Seattle Genetics and Takeda Pharmaceutical complete enrolment for Phase III ECHELON-2 trial of ADCETRIS

9th November 2016 (Last Updated November 9th, 2016 18:30)

Seattle Genetics and Takeda Pharmaceutical have completed patient enrolment for the Phase III ECHELON-2 clinical trial of ADCETRIS (brentuximab vedotin) to treat CD30-positive mature T-cell lymphoma (MTCL).

Seattle Genetics and Takeda Pharmaceutical have completed patient enrolment for the Phase III ECHELON-2 clinical trial of ADCETRIS (brentuximab vedotin) to treat CD30-positive mature T-cell lymphoma (MTCL).

The Phase III double-blind, placebo-controlled Echelon-2 study is testing ADCETRIS with cyclophosphamide (C), doxorubicin (H) and prednisone (P) (A+CHP) against cyclophosphamide, doxorubicin, vincristine (O) and prednisone (CHOP) in 452 patients with previously untreated CD30-positive MTCL.

The patients were randomised to receive the combination therapy of A+CHP and CHOP.

Seattle Genetics clinical development vice-president Naomi Hunder said: “Our goal is to establish ADCETRIS as the foundation of care for CD30-expressing lymphomas and redefine frontline treatment in Hodgkin lymphoma and MTCL through our broad, late-stage clinical development programme currently underway.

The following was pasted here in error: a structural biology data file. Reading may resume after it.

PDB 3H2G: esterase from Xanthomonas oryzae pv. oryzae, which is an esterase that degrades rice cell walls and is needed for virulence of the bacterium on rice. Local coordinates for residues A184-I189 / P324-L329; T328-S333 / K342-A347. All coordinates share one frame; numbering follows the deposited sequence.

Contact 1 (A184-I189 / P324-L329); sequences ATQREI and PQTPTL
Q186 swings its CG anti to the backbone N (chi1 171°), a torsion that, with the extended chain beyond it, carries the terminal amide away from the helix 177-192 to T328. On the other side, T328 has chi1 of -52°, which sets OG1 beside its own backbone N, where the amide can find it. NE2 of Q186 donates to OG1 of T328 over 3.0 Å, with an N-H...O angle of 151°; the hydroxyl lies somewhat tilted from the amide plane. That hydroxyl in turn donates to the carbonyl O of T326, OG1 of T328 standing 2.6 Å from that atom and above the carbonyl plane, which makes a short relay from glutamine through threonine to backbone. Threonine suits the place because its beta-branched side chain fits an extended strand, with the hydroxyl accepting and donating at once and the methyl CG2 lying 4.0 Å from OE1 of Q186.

"The ECHELON-2 clinical trial represents our fourth phase III study to complete enrolment."

“The ECHELON-2 clinical trial represents our fourth phase III study to complete enrolment.”

Hunder added: “The ultimate goal of this phase III trial is to improve outcomes for frontline patients with CD30-expressing MTCL and, if the trial results are positive, to submit data from this trial to regulatory agencies to expand the label for ADCETRIS use in the frontline setting.”

ADCETRIS is an antibody-drug conjugate (ADC) consisting of an anti-CD30 monoclonal antibody attached by a protease-cleavable linker to a microtubule disrupting agent, monomethyl auristatin E (MMAE), using Seattle Genetics’ proprietary technology.

The ADC uses a linker system to release MMAE after being injected into the CD30-expressing tumour cells.